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Using DNS server for specific prefix

    Question

  • Hi,

    Does the Windows resolver allow a fine-grained configuration so that I can route all queries for a specific domain to a specific server but the rest should be handled normally?

    *.intra.example.com -> 192.168.0.1

    Rest -> normal resolution (as given e.g. by the DHCP servers of the interfaces)

    Background: 192.168.0.1 is properly configured to respond to all queries but it is on a slow (VPN) line.

    Thanks

    Saturday, July 27, 2013 3:53 AM

Answers

  • Right I see, yeah if it's a remote server then that option wouldn't really work!

    Are you dealing with a single machine connected via VPN to a remote site, or a complete AD controlled network which connects to another site?

    If you've got a complete local network with a local DHCP server then if it's 2012 you could use a conditional forwarder on there to forward any requests for intra.example.com to the remote server, but handle all other requests itself.

    If it's an individual machine and you're using Windows VPN then by default the machine (unless it's statically assigned) will pick up its DNS server settings from the VPN connection, thus overriding the currently config settings (see http://social.technet.microsoft.com/Forums/windowsserver/en-US/28d91a42-d1a4-4ee4-aef2-f66be668b0fc/dns-behavior-when-vpnd-onto-private-subnet).

    Saturday, July 27, 2013 8:17 PM

All replies

  • Don't know of a way to do that directly via Windows 8, but combined with your DNS server it should be possible. As long as the intention is for your DNS server (192.168.0.1) to never be used for doing external lookups then the following should work.

    On your DNS server, go into the DNS server properties, Advanced, and check "Disable recursion (also disables forwarders)". This means it will only serve DNS requests for domains that are local to it, in this instance intra.example.com.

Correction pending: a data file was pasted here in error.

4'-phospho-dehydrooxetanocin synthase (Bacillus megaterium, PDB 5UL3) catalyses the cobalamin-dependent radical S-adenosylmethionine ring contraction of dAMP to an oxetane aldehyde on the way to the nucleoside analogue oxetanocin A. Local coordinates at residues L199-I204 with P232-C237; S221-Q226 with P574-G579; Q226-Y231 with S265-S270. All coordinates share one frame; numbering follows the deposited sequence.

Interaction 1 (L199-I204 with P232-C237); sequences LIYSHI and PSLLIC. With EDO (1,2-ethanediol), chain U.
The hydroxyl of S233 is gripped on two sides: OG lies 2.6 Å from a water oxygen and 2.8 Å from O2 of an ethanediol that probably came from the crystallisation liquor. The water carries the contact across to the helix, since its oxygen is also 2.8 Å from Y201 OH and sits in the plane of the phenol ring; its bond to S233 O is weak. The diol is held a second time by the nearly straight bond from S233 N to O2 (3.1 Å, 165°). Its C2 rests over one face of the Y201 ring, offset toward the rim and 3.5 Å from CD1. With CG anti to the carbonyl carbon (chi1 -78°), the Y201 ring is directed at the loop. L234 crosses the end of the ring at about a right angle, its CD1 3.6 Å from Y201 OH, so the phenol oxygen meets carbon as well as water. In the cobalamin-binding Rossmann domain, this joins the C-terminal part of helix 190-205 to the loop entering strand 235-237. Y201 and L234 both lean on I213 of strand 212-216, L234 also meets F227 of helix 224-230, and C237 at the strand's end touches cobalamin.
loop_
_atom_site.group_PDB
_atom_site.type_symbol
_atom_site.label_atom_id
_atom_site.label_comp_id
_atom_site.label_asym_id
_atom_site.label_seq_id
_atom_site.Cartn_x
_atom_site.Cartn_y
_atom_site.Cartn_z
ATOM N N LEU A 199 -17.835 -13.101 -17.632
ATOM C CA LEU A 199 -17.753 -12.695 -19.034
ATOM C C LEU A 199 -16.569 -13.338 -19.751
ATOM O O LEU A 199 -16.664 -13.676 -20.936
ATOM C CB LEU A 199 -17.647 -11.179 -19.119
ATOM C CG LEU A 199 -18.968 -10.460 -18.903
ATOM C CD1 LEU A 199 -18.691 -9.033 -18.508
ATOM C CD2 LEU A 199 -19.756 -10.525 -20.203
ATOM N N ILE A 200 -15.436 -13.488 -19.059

On your client machine(s) / DHCP settings set the local DNS server as the primary DNS server, and then set your other DNS server to be whatever you want to use for all other DNS requests.

    Any DNS requests will first be sent to the local DNS server, and if they're for intra.example.com then that server will be able to provide the result, but if they're for something else the local server won't provide the answer, your local machine will try the second DNS server preference, and you'll get your response. Note, since all external requests will first go to the local DNS server, fail and then go to the desired DNS server you those requests may take a little longer than normal, but after testing it it's not a particularly noticeable increase in time.

    Saturday, July 27, 2013 10:58 AM
  • Hi Keith,

    Thanks for the response. I hoped that Windows would offer this functionality directly.

    The problem is that 192.168.0.1 is on the other end of a low-speed VPN network. However, it is responsible for resolving everything related to intra.example.com.

    If first everything not for intra.example.com goes through the tunnel this would HIGHLY impact performance and there would be not much advantage in returning "no answer" rather than the correct answer (which is currently the case).

    I know there are 3 other workarounds which are not practical:

    1. Using not intra.example.com but a local domain which is not provided by an official DNS server
    2. Returning all internal records from intra.example.com (no way!)
    3. Dumping all records into hosts file

    I hope it is obvious that none of those provide a satisfactory solution.

    Peter

    Saturday, July 27, 2013 7:32 PM
  • Right I see, yeah if it's a remote server then that option wouldn't really work!

    Are you dealing with a single machine connected via VPN to a remote site, or a complete AD controlled network which connects to another site?

    If you've got a complete local network with a local DHCP server then if it's 2012 you could use a conditional forwarder on there to forward any requests for intra.example.com to the remote server, but handle all other requests itself.

    If it's an individual machine and you're using Windows VPN then by default the machine (unless it's statically assigned) will pick up its DNS server settings from the VPN connection, thus overriding the currently config settings (see http://social.technet.microsoft.com/Forums/windowsserver/en-US/28d91a42-d1a4-4ee4-aef2-f66be668b0fc/dns-behavior-when-vpnd-onto-private-subnet).

    Saturday, July 27, 2013 8:17 PM